Flora & Ulysses by the Great Kate DiCamillo was published in 2013 was the 2014 Newbery Medal Winner. This is her second Newbery Medal. Yes, she writes that well.
The lexile measure on this book is 520, which is a bit low for it's intended audience, but this book could be used as a book for struggling readers because the content works for middle grade students, This book contains pictures and several pages are in comic book format, so the mix up of pictures, comics, and pages with words allows brain breaks for kids who need that. There is plenty of white space on the pages and the lines are wider spaced. I love all these features in a book because it helps those with reading disabilities, brain injuries, or seizure disorders.
This would be a wonderful book to read with a class as it uses humor to explain why we should seldom use exclamation points and all caps, the correct use of apostrophes, and the use of euphemisms.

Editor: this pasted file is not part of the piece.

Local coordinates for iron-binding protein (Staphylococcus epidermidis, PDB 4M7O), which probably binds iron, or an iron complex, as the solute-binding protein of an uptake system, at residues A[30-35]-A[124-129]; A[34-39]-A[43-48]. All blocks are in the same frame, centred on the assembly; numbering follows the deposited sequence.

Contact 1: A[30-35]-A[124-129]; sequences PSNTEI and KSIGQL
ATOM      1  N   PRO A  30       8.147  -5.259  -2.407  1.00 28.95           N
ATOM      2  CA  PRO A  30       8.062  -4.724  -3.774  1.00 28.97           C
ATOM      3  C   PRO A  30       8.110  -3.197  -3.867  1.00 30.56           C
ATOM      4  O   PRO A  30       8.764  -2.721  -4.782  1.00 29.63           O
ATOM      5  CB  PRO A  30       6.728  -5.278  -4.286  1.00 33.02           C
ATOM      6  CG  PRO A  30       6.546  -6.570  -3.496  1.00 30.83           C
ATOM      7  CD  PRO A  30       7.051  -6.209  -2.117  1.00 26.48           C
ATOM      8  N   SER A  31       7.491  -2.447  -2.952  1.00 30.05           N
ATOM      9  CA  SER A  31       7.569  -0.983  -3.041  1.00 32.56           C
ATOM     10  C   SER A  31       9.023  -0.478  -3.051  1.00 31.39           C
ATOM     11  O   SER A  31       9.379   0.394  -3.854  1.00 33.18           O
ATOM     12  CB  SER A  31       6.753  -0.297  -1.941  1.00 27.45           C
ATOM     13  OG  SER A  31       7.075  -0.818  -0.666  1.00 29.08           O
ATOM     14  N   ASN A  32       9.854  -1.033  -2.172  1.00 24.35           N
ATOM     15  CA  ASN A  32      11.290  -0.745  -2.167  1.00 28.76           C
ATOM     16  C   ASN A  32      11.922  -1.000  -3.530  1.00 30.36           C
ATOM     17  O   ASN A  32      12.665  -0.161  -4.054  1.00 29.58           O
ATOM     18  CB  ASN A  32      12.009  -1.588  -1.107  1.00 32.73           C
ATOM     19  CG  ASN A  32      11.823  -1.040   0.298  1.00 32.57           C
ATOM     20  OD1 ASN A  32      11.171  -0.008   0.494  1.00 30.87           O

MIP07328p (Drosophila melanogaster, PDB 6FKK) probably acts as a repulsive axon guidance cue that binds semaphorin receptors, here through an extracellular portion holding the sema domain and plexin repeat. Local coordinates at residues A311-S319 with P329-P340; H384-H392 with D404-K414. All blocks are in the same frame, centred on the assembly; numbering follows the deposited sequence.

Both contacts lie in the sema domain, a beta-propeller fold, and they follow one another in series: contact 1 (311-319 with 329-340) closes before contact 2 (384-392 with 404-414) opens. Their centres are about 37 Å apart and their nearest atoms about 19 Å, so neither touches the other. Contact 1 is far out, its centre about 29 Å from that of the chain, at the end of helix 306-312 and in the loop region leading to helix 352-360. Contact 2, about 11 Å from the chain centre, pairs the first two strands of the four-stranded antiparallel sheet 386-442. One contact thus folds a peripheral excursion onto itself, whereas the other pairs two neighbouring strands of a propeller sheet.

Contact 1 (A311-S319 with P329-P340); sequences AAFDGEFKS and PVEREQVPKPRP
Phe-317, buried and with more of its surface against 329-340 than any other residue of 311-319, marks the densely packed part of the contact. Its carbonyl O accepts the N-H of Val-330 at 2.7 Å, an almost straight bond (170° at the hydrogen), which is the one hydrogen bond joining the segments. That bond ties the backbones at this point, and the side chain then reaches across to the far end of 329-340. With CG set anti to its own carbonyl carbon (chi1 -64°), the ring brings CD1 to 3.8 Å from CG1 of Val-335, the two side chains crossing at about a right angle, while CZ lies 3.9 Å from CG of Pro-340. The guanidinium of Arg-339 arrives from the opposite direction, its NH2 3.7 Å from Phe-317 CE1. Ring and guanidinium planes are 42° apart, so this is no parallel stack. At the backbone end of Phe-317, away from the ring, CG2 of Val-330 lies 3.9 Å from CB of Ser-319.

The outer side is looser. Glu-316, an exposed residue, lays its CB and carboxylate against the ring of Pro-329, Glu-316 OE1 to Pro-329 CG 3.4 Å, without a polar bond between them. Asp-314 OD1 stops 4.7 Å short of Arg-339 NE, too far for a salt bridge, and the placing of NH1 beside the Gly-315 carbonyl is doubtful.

Flora, the main character, is smart, brave, and kind, but she is a cynic. She is a strong girl - the kind of female character I like. Ulysses, the squirrel, is wonderful. His last poem could be a love letter to everyone who ever mattered to a person, so I won't share it here because I don't want to spoil the story, but it was the perfect way to end the book.
This story is a charming quick read.
From Kate's website:
It begins, as the best superhero stories do, with a tragic accident that has unexpected consequences.
The squirrel never saw the vacuum cleaner coming, but self-described cynic Flora Belle Buckman, who has read every issue of the comic book Terrible Things Can Happen to You!, is the just the right person to step in and save him. What neither can predict is that Ulysses (the squirrel) has been born anew, with powers of strength, flight, and misspelled poetry—and that Flora will be changed too, as she discovers the possibility of hope and the promise of a capacious heart.
From #1 New York Times best-selling author Kate DiCamillo comes a laugh-out-loud story filled with eccentric, endearing characters and featuring an exciting new format—a novel interspersed with comic-style graphic sequences and full-page illustrations, all rendered in black-and-white by artist K. G. Campbell.